Sunday, 9 May 2010

The people have spoken

The election has been and gone, and the country still waits with bated breath about who will govern in this forthcoming Parliament. This blog has no interest in the partisan politics of the past few months but has a great interest in the state of the economy and about the nature of the threats and oportunities that face our small retail businesses in the UK.

It is to be hoped that the outcome of the 'behind closed doors' deliberations between parties will eventually result in a stable government and, a government that understands the pressures that are already applying themselves to small businesses.

The most important thing for SME (small to medium sized enterprise) retailers is to be positive in your marketing and cautious in your expenditure. The need to control costs is paramount for those that intend to survive the coming weeks, months and years. Welbeck is willing to buck the trend amongst commentators in the world of retailing and to be honest in the appraisal of the situation. There is no point in following the advice of ccertain prominent figures associated with the British Retail Consortium and accepting that to face reality is to talk oneself into a downturn - we have already been there for many months already and it will not ease by hiding from the facts. What is essential is to measure the impact that a protracted period of fiscal constraint is likely to have on your own business (you can bet that the BRC members are doing precisely that!)

Consider the effects on your customer base of the probable reduction in the number of public employees - if your business is reliant on a customer base in which public and civil servants are a major factor, then it is probable that your trunover may be affected unless you change what you do. Consider the effects of increased pressure on your supply chain, especially if it is reliant on the UK or other nations where the fiscal pressures are most pronounced. Will the suppliers be forced out of business, will their terms alter unfavourably towards your business - have you checked to see if your supply chain can be made to work better for your business? Consider the effects of any increases in taxation on your business - VAT, Income Tax and National Insurance, Corporation Tax and taxes on fuels and commodities such as alcohol.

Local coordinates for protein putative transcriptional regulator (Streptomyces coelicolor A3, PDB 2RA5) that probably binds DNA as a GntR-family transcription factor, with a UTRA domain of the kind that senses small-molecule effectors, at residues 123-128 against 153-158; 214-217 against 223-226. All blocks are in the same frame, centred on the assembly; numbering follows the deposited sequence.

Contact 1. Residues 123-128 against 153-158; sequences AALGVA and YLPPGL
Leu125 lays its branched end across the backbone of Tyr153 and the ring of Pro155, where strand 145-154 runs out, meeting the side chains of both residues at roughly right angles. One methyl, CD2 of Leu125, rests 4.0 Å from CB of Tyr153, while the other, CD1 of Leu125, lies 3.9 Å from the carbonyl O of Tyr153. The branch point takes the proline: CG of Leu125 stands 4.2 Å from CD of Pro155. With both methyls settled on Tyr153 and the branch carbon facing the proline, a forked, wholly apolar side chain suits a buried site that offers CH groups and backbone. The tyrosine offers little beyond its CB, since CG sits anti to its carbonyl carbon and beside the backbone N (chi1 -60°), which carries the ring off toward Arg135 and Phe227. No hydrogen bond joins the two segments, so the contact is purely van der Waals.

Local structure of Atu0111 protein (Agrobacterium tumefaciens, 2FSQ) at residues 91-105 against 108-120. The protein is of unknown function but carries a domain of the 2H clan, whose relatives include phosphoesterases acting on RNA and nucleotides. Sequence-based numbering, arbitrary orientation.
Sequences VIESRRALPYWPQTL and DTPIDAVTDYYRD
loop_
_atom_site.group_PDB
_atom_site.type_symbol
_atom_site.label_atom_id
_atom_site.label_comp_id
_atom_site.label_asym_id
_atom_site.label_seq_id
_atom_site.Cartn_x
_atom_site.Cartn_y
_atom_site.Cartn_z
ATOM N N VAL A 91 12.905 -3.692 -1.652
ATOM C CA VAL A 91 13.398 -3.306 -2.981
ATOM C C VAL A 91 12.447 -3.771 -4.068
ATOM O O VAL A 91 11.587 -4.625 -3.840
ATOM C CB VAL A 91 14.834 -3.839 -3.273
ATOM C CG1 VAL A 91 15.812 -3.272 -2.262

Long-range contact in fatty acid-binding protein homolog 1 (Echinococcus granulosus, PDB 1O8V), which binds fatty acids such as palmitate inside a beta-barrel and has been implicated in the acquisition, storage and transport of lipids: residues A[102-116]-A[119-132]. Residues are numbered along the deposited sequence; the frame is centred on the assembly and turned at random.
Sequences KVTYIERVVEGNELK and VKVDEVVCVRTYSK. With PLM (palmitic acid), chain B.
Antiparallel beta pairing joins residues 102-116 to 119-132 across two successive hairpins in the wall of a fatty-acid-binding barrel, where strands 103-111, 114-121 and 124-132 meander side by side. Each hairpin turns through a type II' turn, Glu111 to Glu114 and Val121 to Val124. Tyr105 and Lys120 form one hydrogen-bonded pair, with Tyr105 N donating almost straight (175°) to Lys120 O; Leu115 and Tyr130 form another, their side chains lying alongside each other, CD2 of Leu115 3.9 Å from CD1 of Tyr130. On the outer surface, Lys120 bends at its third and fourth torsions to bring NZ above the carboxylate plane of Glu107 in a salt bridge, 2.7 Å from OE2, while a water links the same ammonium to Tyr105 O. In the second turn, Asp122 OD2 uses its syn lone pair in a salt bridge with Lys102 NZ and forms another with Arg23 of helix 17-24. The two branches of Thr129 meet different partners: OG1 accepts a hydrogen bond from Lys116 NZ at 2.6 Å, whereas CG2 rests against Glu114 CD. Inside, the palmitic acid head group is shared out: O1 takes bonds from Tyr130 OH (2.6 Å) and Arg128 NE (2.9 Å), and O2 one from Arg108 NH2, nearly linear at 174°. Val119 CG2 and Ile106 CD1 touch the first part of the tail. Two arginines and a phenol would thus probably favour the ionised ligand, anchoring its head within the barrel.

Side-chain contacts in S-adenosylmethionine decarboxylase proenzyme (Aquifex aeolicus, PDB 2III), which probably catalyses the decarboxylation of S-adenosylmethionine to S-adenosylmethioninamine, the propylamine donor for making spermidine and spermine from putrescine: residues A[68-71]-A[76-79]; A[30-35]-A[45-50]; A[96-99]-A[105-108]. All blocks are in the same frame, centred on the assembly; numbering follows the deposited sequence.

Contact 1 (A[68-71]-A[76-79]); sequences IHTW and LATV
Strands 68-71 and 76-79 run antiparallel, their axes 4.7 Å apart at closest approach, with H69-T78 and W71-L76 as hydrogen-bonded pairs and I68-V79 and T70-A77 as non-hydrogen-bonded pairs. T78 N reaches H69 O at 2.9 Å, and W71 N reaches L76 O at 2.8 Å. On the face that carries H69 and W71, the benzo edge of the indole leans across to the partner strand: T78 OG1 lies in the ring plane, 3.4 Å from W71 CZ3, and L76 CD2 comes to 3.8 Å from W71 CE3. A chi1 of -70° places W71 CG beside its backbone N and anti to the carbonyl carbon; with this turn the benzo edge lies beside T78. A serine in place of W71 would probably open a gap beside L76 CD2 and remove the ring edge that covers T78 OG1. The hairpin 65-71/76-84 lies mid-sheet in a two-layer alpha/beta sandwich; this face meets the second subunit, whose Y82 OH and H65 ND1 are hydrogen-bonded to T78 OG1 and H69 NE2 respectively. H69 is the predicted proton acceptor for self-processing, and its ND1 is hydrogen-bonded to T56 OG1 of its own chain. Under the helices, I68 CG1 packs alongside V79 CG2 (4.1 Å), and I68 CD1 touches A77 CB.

It is possible that none of these will have any impact at all on your business, but it has to be admitted that that is extremely unlikely. It does not mean that we all need to panic and run for the hills; it does not mean that we need to give up now ( a tough period in your own business is better than an even longer period on diminishing state handouts!). What it all means is that we all need to be extremely conscious of carrying out practical risk assessments on our businesses.

Take a look at your processes are they cost effective and achieving what you need them to? Look too at your supply chain - it's amazing how often SME businesses fail to negotiate, or even to look beyond the suppliers that they have used for years - now is not the time to base buying decisions on so-called personal friendships; personal friendships are for personal life not for business life.

It is sensible to review all of the costs in your business to ensure that the investment that you have is being made to work most effectively - question and challenge every expenditure and keep a close eye on the cash flow. That is not to say that you will not sepnd, that would be inviting a business death by a thousand cuts - you must still invest; invest in marketing (but remember to measure the performance of your marketing activities so that you repeat only those that give a good return on that investment), any business that fails to communicate with its customers will simply! Invest in your staff - that does not mean pay rises all round and taking on extra staff, but it does mean ensuring that they are performing to the best of their abilities and achieving what your business needs them to do. The investment will come in well targeted training, in building upon the skillsets that individuals have and in rewarding improved perfomances - even if only with a very loud thanks!

Welbeck will be watching the state of the High Street with extra interest during this period.

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